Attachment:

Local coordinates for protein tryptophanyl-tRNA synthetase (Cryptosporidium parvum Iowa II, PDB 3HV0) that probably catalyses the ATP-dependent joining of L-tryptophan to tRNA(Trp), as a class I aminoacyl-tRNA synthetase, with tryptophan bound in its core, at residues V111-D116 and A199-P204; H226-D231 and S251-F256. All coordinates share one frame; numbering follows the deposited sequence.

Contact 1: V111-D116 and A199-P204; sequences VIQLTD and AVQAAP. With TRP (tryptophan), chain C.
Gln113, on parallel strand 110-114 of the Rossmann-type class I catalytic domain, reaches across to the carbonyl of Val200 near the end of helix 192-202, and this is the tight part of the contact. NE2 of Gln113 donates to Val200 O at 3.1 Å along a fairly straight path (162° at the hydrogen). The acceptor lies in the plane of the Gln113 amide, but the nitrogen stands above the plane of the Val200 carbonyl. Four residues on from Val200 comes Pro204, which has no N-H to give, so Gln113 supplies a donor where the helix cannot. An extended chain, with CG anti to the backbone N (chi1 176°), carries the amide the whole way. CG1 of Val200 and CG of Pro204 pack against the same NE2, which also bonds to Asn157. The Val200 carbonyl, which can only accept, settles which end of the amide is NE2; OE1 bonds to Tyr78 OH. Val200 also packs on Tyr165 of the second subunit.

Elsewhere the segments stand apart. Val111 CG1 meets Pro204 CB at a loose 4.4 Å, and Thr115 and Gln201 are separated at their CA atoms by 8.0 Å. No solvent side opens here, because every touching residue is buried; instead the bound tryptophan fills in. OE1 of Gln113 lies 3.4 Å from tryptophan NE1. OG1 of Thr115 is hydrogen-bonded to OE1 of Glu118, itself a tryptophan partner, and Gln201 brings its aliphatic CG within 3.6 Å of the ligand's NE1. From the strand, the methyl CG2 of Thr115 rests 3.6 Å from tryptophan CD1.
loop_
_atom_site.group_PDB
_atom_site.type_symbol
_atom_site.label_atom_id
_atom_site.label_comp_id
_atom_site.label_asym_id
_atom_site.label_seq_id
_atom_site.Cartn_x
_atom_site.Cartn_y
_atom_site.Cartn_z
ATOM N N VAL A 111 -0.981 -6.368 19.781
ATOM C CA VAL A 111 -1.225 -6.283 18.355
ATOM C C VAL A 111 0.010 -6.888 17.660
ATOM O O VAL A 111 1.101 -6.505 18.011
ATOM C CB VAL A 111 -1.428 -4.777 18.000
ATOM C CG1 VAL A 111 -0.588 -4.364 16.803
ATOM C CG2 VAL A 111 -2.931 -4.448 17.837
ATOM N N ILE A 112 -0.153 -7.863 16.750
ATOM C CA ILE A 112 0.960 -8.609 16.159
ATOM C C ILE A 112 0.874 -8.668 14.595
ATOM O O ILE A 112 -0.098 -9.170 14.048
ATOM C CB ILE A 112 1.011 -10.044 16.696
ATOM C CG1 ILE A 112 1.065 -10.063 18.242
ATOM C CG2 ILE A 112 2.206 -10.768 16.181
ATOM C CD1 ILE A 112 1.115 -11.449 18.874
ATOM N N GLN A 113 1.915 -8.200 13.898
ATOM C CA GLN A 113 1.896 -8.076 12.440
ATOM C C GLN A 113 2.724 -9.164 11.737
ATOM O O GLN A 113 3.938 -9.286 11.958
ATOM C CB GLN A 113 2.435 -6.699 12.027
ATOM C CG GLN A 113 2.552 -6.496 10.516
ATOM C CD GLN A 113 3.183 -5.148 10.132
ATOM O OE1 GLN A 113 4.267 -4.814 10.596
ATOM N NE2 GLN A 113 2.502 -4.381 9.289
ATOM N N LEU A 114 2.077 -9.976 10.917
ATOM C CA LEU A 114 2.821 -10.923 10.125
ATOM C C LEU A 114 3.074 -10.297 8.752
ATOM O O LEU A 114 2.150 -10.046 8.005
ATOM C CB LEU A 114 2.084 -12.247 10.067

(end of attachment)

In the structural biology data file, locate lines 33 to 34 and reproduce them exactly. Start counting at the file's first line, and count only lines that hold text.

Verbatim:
ATOM O O GLN A 113 3.938 -9.286 11.958
ATOM C CB GLN A 113 2.435 -6.699 12.027